How Do I Thaw a Frozen Pipe?

Those living in a cold weather climate know that there is a good chance that you will have a frozen pipe at some point in time. Uninsulated, cold water pipes can be working well until subzero weather hits, and the pipe freezes, becoming clogged with ice. This will cause your water supply to dwindle off to a trickle, or worse yet, will stop your water supply completely. Do you know what to do if a pipe freezes your home?

Once you discover that the pipe has frozen, you need to ensure that it hasn’t burst. If the pipe has burst, you need to turn the water off at the shutoff valve and call a plumber. (The main cutoff valve for the water will be near the spot that fresh water enters the house. This will be inside of your house.) If the pipe hasn’t burst, save yourself a few bucks on the plumber’s bill, and fix it yourself.

For those having problems determining which pipe has frozen: Fold a dish towel in half, and place it on each pipe. While looking for the problem, remember the metal will be extremely cold, and that’s how you’ll know you have located your frozen pipe. (The towel will protect your hands from freeze burns, but at the same time is thin enough that you’ll still be able to feel the cold through the cloth.)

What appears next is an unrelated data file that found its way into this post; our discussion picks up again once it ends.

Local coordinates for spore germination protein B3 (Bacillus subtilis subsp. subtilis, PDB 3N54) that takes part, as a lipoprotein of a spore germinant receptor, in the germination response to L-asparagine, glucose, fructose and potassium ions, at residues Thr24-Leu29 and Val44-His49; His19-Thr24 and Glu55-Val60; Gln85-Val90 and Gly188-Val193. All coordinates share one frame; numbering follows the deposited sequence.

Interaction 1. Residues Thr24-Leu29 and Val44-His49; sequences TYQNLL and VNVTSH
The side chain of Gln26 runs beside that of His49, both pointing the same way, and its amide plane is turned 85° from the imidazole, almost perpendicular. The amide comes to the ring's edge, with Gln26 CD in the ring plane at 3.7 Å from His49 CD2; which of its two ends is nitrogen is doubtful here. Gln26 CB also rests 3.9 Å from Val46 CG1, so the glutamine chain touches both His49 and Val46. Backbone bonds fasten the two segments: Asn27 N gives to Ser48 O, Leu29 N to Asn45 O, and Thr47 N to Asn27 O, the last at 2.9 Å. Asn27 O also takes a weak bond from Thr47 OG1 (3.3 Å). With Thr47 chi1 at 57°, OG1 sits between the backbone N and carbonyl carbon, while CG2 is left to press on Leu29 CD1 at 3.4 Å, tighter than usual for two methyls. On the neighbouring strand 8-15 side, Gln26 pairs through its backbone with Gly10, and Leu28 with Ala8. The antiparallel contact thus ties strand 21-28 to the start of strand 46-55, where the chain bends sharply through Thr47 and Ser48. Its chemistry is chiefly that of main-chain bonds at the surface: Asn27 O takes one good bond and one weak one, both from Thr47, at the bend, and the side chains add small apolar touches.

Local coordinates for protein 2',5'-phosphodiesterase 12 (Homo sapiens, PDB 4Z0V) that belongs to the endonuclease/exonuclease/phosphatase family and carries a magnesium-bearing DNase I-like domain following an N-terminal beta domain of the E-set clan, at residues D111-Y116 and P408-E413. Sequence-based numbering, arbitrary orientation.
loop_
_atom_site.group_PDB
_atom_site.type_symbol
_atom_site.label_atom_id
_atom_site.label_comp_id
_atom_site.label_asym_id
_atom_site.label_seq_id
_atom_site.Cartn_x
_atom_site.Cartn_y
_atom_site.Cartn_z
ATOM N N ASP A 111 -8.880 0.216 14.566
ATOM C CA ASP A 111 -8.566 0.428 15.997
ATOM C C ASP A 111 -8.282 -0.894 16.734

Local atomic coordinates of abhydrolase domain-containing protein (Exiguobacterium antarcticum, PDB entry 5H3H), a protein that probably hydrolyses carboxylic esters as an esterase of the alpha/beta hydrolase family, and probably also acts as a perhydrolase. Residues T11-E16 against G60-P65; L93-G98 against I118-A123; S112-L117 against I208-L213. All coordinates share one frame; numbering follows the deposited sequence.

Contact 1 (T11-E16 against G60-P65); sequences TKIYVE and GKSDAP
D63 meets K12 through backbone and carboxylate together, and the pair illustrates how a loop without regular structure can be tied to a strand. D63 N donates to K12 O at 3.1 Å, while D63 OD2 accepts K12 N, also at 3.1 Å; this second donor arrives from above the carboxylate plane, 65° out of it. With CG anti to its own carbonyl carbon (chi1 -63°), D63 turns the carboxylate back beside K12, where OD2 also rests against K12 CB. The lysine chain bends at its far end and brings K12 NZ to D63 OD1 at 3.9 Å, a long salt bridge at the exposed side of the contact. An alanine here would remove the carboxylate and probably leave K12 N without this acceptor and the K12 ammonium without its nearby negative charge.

If you are fortunate enough to discover that the pipe hasn’t burst, you’re are going to need to act quickly! However, remember that you should not use a blowtorch or any similar device to thaw your pipes.

Option 1: Boil a pan of water on the stove and then carry it the area where the pipe has frozen. Dip bath towels into the boiling water, and then carefully wrap these around the frozen pipe. Keep doing this until water is running smoothly again. Be sure you use protective gloves while handling the towels dipped in boiling water and the frozen pipe.

Option 2: If you have an electrical outlet nearby, grab a hair dryer. It seems like a really simple solution, but it actually works. Just set the dryer to the highest and hottest setting, and thaw that pipe. Just remember that this option will take longer then option 1.

Option 3: Once you have located your frozen pipe, wrap it in electric heat tape. This is definitely the easiest way to thaw a frozen pipe, but requires a little caution. Make sure you plug the heat tape into a grounded electrical socket. (This way the power will cutoff when it reaches a point where it could be a potentially dangerous shock hazard.)

Regardless of how you decide to thaw your frozen pipe, make sure you insulate it afterward.

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